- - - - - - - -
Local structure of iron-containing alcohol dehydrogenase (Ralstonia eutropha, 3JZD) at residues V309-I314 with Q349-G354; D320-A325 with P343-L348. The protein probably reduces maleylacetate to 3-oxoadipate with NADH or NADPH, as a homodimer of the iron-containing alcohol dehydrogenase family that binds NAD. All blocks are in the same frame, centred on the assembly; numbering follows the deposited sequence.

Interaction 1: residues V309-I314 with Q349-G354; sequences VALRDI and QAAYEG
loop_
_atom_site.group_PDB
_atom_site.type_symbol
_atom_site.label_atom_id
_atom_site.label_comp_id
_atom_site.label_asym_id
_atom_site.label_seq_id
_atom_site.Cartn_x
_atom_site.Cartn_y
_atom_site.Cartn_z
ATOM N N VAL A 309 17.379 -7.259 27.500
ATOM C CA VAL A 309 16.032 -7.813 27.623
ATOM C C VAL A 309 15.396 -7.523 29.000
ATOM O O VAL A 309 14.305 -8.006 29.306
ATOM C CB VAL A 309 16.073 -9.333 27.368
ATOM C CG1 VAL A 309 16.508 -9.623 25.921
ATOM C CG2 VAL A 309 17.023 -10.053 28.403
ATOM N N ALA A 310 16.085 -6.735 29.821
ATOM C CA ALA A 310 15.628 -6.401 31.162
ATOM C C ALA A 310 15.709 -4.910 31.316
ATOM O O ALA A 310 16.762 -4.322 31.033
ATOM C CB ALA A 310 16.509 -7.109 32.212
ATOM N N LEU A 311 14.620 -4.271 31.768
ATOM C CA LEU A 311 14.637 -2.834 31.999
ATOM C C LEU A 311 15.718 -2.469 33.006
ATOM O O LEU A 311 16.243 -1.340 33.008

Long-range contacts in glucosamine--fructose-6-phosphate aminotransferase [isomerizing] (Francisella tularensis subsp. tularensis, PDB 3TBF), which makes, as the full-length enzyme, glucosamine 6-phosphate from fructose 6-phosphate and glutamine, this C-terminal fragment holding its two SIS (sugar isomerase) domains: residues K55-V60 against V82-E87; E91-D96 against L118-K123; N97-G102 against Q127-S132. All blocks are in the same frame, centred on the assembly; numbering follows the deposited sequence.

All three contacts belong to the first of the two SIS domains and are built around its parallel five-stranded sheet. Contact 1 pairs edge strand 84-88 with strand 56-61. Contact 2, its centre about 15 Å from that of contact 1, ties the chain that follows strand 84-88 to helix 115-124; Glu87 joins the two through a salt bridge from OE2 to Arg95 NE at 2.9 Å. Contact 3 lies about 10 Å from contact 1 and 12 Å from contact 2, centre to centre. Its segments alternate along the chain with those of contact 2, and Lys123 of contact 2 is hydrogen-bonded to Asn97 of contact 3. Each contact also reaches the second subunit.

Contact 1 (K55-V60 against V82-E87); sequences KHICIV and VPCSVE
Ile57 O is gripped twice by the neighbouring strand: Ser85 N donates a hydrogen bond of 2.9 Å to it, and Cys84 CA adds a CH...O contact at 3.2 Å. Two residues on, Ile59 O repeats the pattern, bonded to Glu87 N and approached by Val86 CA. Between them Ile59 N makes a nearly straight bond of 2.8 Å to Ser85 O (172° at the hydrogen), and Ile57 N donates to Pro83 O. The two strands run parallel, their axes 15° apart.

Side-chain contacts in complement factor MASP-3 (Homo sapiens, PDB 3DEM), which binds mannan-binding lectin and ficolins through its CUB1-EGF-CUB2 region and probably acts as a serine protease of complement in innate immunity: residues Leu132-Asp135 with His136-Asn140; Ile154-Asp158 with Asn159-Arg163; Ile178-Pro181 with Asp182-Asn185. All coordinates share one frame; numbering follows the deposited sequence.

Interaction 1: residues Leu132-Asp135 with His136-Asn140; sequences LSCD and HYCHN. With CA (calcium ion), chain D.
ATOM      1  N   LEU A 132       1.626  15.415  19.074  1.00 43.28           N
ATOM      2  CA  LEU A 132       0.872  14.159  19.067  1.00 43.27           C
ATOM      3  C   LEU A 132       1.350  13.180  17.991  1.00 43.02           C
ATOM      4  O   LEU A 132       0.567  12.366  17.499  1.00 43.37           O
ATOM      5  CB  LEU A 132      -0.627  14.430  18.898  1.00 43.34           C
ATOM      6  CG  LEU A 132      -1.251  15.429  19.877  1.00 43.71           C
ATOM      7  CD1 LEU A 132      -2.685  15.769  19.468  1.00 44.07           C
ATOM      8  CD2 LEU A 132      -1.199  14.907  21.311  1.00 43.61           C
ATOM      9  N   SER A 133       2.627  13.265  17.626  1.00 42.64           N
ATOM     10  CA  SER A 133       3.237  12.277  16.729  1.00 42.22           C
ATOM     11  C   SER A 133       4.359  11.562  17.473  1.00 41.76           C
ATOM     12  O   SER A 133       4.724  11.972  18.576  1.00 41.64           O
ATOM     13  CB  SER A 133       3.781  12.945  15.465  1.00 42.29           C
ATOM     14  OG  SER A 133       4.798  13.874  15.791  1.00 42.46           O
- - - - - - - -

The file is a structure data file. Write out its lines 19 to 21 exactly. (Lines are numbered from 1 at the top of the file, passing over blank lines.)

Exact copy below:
ATOM C CG2 VAL A 309 17.023 -10.053 28.403
ATOM N N ALA A 310 16.085 -6.735 29.821
ATOM C CA ALA A 310 15.628 -6.401 31.162